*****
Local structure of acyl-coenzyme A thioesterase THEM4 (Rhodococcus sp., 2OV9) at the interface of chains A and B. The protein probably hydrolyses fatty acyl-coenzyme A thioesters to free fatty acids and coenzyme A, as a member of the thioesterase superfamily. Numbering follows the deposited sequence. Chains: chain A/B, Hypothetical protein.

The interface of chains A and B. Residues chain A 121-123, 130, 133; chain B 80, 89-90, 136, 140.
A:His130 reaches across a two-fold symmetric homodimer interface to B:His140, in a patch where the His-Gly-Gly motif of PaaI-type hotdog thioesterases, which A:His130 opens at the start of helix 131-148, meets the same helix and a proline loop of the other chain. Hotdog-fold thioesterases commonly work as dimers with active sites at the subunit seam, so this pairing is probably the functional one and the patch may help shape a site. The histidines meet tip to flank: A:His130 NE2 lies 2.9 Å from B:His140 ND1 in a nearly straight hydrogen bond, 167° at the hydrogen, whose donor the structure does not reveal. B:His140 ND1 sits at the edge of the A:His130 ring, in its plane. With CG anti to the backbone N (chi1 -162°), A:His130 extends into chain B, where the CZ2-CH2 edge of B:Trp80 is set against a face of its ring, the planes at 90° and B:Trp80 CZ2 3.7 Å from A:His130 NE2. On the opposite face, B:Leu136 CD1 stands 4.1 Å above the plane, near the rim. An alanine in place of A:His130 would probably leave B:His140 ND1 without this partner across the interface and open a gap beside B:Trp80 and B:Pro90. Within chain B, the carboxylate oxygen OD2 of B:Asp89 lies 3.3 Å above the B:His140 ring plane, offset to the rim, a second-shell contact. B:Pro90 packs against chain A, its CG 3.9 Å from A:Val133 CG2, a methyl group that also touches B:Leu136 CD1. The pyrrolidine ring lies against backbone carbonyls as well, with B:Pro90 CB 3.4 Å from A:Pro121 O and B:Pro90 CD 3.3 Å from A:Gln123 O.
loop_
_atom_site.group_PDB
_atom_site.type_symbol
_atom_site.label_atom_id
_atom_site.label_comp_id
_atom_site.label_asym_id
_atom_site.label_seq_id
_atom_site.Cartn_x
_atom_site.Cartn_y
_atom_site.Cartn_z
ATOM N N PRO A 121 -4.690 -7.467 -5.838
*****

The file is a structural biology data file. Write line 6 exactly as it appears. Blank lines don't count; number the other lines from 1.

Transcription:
_atom_site.type_symbol